How would you describe your directing style?
Since I have a background in visual effects, most of my work was focused on the image. Creating eye candy to give the piece visual interest. Over the last year, I’ve been trying to make a concentrated effort to focus more on performance and emotional storytelling. Working with actors to understand what they need so that they can create. But I love to have both at the end of the day.
Can you describe the creative process behind adapting “From 35,000 Feet/Praise Aviophobia” to film?
It was one of those moments where, immediately after reading Geffrey Davis’ poem, I saw the movie play out in my head. I knew that was the story I wanted to tell. I contacted my good friend Jens Jacob over at Sypher Films to help me develop the piece.
In reading the poem, there were moments that I knew I had to stay true to what was written. At the same time, the structure and eloquence of the language allowed me some freedom to create visuals that were connected to it, without being literal.
While some directors like to play and be very organic about their filmmaking, I’m a planner. I spend every moment I have doing homework, so I know what I’m going to get. So I spent forever researching, boarding, and eventually putting together a director’s treatment. That process usually forces me to make decisions about how I see the project going. When you have to put your intent into words and pictures, so everyone else on your team understands what movie they’re on, you realize there are creative aspects you didn’t consider or details that you didn’t know needed your attention.
The treatment helps me outline my plan, but I try and remain flexible. Everyone on the team has their own strengths. I may not always take everyone’s advice, it’s great being able to see what everyone else can add to the process in a collaborative environment, during both production and post-production.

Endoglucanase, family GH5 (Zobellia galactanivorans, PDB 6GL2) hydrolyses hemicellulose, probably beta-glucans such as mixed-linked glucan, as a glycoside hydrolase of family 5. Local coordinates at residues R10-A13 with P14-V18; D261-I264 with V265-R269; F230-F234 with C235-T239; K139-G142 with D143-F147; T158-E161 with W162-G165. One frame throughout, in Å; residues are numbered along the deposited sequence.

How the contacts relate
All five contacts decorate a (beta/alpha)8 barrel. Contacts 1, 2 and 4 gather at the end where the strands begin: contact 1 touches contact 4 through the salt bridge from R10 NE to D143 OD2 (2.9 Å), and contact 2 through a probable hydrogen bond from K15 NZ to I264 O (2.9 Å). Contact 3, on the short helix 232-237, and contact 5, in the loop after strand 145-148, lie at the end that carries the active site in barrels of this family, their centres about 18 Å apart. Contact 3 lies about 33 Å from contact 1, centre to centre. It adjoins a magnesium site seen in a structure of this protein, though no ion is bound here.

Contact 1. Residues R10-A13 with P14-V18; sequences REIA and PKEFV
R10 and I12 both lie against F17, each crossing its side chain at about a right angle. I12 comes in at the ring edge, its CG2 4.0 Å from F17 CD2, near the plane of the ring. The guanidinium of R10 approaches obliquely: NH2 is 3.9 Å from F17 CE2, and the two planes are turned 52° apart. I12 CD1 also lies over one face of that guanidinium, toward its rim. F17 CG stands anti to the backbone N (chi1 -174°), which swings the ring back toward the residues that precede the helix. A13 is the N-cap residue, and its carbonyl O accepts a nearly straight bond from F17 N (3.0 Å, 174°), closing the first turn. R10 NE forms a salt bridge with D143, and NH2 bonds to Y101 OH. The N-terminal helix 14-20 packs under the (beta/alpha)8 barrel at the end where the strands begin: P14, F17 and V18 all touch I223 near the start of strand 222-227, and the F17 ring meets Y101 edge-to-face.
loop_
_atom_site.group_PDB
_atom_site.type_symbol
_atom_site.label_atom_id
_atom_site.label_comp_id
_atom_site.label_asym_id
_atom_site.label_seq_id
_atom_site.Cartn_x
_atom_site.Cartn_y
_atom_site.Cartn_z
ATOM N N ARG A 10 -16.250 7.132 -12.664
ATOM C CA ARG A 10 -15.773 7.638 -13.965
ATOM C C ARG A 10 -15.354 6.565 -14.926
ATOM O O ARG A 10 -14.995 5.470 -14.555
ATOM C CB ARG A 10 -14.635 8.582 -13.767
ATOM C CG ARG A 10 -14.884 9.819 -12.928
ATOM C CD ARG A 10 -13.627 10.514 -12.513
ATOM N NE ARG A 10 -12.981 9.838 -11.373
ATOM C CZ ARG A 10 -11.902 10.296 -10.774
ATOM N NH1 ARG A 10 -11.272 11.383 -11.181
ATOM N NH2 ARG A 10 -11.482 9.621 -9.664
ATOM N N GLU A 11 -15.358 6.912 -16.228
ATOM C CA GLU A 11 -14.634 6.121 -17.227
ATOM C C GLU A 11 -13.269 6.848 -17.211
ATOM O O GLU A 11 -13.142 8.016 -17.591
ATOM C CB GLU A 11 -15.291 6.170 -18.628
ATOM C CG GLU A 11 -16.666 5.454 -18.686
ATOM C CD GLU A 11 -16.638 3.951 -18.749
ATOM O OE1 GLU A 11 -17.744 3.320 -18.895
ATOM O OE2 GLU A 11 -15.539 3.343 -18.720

Did you find it more difficult to create a “poem in motion” as compared to your other films?
I think every project I’ve been on has its own unique challenges. While commercials have some initial creative, and films can often have scripts that are adapted, Motionpoems is one of the few outlets to allow filmmakers to reinterpret poetry. So while I’m trying to make something I’m happy with, I do hope the author feels that I’ve been able to add to his existing story, rather than diminish what was already great about the original work.
Carrie Ann Golden grew up in the Adirondack Mountains and now lives on a 14-acre farmstead in the Red River Valley of North Dakota. She’s a stay-at-home mother, wife to a former Navy officer/meteorologist/now program manager for the Natural Resources Conservation Service, writer, and animal-lover. Her short fiction and poetry have been published with GFT Press, Doll Hospital Journal, The Hungry Chimera, Piker Press, Asylum Ink, and Kids For Literature.